Extending Research on the Consequences of Parenting Style for Chinese Americans and European Americans

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Abstract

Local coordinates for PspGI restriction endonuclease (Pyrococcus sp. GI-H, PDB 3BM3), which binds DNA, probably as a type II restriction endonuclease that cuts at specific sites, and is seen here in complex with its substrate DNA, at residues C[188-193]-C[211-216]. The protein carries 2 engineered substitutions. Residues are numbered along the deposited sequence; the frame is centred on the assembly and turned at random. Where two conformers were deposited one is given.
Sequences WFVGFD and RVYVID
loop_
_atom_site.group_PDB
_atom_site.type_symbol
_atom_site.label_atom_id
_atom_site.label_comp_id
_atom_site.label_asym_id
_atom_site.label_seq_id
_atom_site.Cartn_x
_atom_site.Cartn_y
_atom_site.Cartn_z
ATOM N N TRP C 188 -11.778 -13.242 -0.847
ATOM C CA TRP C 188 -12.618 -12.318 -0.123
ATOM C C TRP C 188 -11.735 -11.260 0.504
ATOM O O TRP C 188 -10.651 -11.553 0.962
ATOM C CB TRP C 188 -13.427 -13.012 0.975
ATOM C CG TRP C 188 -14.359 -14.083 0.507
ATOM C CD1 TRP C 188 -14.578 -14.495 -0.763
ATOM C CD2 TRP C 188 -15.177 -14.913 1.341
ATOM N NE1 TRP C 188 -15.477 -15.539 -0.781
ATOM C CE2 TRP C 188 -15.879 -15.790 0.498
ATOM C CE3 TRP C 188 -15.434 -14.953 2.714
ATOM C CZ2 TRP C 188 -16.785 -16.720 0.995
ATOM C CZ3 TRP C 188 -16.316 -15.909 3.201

This study examined the effects of parent–adolescent relationships on school performance to provide a clearer understanding of why authoritative parenting does not have as beneficial effects for Asian Americans as it does for European Americans. Over 500 adolescents of Chinese- (148 first and 176 second generation) and European-descent (208 primarily third generation or more) families from seven different high schools completed measures of (1) parenting style, (2) parent–adolescent closeness (cohesion subscale from the Family Adaptability and Cohesion Environment Scales II and relationship satisfaction), and (3) school performance. Positive effects of both authoritative parenting and relationship closeness on school performance were found for European Americans and, to some extent, second-generation Chinese, but not first-generation Chinese. These effects were also stronger for European Americans than first-generation Chinese. Through examination of the mediating role of parent–adolescent relationships, this study also found that among European American families, the beneficial effects of authoritative parenting are explained through relationship closeness.

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